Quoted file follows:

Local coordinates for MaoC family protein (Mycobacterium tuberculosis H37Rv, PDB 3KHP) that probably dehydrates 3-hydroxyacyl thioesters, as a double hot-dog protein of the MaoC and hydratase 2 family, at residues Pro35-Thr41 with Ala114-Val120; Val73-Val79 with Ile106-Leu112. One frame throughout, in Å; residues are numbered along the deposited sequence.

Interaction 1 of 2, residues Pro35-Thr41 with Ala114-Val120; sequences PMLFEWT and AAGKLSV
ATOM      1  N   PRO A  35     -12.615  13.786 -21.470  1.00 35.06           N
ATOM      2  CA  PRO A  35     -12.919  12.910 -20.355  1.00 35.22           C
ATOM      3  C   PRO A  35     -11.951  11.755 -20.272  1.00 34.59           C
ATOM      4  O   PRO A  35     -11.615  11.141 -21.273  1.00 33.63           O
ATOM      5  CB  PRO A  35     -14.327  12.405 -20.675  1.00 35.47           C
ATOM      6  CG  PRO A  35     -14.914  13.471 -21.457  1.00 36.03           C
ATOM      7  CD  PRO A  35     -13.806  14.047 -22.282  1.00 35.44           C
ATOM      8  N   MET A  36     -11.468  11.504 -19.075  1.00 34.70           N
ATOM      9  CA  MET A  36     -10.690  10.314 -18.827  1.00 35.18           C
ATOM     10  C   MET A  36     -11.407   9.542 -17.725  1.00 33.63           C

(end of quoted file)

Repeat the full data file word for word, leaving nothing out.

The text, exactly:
Local coordinates for MaoC family protein (Mycobacterium tuberculosis H37Rv, PDB 3KHP) that probably dehydrates 3-hydroxyacyl thioesters, as a double hot-dog protein of the MaoC and hydratase 2 family, at residues Pro35-Thr41 with Ala114-Val120; Val73-Val79 with Ile106-Leu112. One frame throughout, in Å; residues are numbered along the deposited sequence.

Interaction 1 of 2, residues Pro35-Thr41 with Ala114-Val120; sequences PMLFEWT and AAGKLSV
ATOM      1  N   PRO A  35     -12.615  13.786 -21.470  1.00 35.06           N
ATOM      2  CA  PRO A  35     -12.919  12.910 -20.355  1.00 35.22           C
ATOM      3  C   PRO A  35     -11.951  11.755 -20.272  1.00 34.59           C
ATOM      4  O   PRO A  35     -11.615  11.141 -21.273  1.00 33.63           O
ATOM      5  CB  PRO A  35     -14.327  12.405 -20.675  1.00 35.47           C
ATOM      6  CG  PRO A  35     -14.914  13.471 -21.457  1.00 36.03           C
ATOM      7  CD  PRO A  35     -13.806  14.047 -22.282  1.00 35.44           C
ATOM      8  N   MET A  36     -11.468  11.504 -19.075  1.00 34.70           N
ATOM      9  CA  MET A  36     -10.690  10.314 -18.827  1.00 35.18           C
ATOM     10  C   MET A  36     -11.407   9.542 -17.725  1.00 33.63           C